Breaking the Cycle of Silencing Black Voices

Once too often, I’ve heard, “Slavery happened a long time ago, why can’t we just get over it?”

The truth is, slavery is just one chapter among many events and policies which created the systemic racism that reverberates throughout generations. As a country, we’ve mostly looked to move on and bury the worst of these stories, skewing Americans’ perception of what African Americans are facing today. 

As viewers, content creators, storytellers and journalists, we can demand more for and of ourselves to expand the African American narrative. In this way, we can truly understand the challenges that the Black community has had to endure and the full scope of how much they’ve had to rebuild.

Case in point: In 1921, 10,000 White residents descended upon a thriving wealthy Black neighborhood known as “Black Wall Street” in Tulsa, Okla., with the intent of erasing the community and all its residents. No one was held responsible for the destruction of this community during this little known event, now referred to as The Greenwood Massacre or the Tulsa Race Massacre. In the wake of the attack, those in power sought to shift blame to the African American victims, erasing their suffering, as well as the success that came before it, including from history books. It was only in the last year that the history of Black Wall Street was formally added to the state’s curriculum.

Denied insurance claims and other reparations, this thriving Black economy was obliterated. A century later, Black Tulsans make up 15% of the population, but just 3% of Black households in Tulsa have a six-figure income, and only 5% are small business owners according to Nielsen Scarborough.

This story isn’t just about the death of a community. It’s also about controlling and limiting a broader narrative about what African Americans had achieved—and how what they had achieved was destroyed. 

Limiting the narrative around Black achievement still plays out in our media today. While representation of Black talent on television today is high, 16% in 2020, the themes and roles African Americans are most often seen in are limited primarily to reality shows, drama, horror, sports, music and “urban” themed programming.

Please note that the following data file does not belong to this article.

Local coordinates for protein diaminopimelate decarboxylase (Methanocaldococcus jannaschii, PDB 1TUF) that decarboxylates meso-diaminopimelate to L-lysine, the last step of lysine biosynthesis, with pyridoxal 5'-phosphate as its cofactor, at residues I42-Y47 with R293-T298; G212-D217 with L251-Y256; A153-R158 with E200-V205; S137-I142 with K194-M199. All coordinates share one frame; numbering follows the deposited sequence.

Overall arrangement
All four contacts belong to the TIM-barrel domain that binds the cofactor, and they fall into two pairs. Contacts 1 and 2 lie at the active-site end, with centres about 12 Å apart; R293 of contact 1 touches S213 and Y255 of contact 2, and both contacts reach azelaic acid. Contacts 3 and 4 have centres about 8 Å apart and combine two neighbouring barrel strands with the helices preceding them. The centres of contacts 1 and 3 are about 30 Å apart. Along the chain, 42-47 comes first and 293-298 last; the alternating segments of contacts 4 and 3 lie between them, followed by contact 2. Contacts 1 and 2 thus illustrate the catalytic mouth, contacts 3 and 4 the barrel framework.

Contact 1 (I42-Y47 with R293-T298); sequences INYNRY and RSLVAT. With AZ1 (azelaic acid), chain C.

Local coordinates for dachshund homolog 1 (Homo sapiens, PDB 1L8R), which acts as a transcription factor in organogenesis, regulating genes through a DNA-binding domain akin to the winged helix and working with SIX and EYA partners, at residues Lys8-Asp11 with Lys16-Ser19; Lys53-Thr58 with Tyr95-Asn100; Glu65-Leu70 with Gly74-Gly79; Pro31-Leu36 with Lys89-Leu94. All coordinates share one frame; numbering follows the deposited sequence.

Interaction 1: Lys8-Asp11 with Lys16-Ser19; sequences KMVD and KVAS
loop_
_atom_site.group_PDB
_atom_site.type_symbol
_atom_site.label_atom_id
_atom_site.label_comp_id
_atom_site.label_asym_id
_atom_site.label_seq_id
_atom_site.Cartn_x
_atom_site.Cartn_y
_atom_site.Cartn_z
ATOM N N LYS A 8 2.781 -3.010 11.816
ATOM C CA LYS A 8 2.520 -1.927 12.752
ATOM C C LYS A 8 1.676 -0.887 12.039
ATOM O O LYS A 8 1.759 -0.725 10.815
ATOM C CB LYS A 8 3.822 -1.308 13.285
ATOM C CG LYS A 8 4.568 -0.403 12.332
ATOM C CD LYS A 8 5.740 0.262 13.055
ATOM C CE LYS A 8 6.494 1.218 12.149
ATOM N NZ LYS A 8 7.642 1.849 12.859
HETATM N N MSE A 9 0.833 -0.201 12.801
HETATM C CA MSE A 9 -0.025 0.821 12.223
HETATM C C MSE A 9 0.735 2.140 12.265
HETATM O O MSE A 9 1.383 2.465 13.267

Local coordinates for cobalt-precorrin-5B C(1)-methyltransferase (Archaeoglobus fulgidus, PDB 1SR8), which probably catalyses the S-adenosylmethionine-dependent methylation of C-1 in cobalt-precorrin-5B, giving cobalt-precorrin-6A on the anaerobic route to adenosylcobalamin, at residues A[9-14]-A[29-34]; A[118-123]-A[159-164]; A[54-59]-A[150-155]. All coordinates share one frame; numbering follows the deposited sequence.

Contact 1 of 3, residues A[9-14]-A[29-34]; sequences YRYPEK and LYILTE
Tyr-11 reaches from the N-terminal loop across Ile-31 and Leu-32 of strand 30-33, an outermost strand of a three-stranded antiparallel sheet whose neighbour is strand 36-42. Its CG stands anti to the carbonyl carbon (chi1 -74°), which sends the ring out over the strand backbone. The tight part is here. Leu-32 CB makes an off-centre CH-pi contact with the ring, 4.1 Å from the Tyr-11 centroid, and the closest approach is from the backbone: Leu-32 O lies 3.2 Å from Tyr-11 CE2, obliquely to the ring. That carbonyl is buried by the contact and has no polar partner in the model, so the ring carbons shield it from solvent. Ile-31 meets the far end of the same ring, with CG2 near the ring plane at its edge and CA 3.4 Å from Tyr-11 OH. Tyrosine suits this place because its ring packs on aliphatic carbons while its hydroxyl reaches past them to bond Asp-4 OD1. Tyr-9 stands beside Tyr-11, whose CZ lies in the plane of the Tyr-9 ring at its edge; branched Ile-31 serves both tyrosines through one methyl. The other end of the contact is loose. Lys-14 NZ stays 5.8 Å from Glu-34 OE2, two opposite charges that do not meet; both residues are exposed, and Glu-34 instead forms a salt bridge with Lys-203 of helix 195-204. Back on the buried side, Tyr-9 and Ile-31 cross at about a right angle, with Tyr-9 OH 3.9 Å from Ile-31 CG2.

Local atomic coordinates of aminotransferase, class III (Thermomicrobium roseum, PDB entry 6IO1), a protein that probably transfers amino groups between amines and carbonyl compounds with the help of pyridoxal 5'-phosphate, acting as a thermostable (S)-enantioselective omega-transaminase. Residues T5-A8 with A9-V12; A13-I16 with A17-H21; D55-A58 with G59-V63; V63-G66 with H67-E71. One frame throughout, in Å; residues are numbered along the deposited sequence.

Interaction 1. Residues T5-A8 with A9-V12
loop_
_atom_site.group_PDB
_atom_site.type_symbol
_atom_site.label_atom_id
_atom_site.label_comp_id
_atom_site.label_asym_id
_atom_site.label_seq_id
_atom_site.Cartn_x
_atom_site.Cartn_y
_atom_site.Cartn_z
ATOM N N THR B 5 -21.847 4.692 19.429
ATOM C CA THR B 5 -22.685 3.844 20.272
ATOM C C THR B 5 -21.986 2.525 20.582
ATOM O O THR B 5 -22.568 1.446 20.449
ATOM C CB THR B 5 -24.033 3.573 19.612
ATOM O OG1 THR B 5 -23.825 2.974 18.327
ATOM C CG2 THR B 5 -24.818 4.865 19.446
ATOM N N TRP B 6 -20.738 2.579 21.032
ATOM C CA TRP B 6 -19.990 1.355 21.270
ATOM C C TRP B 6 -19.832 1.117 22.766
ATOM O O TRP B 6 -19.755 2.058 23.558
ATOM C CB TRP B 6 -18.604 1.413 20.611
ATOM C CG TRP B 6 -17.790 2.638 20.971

For example, representation drops when it comes to broadcast and cable political news genres, which have the power and impact to shape the American perspective on policy. Even though Black audiences watched more than 15% of the minutes viewed, Black leads and announcers had only a 6% share of the screen time in this genre, according to Gracenote Inclusion Analytics. In fact, 85% of the most-viewed programming covering our politics exclude Black talent.

Being seen for everything we achieve as African Americans and the nuance of everything we have overcome matters. The Greenwood Massacre is one example among many of how tragedies of the past still impact us today. Had the access and influence of Black Wall Street been inherited by the residents of Greenwood instead of erased, there’s no telling where Black people in Tulsa, or across the country would be 100 years later. This cycle of uprooting Black progress, from the destruction of communities, typecasting into narrow roles in media, or diminishing civil rights, are just some of the reasons why we see an emphasis on ownership in today’s movement toward racial justice. 

Now is the time to break the cycle. Because we can, and should, correct the course going forward. Telling the complete history of African Americans, no matter how hard it is to hear, and letting more Black voices tell their stories, are steps we can take today to reframe how the community is viewed as well as to raise awareness around the systems and policies that are racially biased. 

It’s at least a century overdue. 

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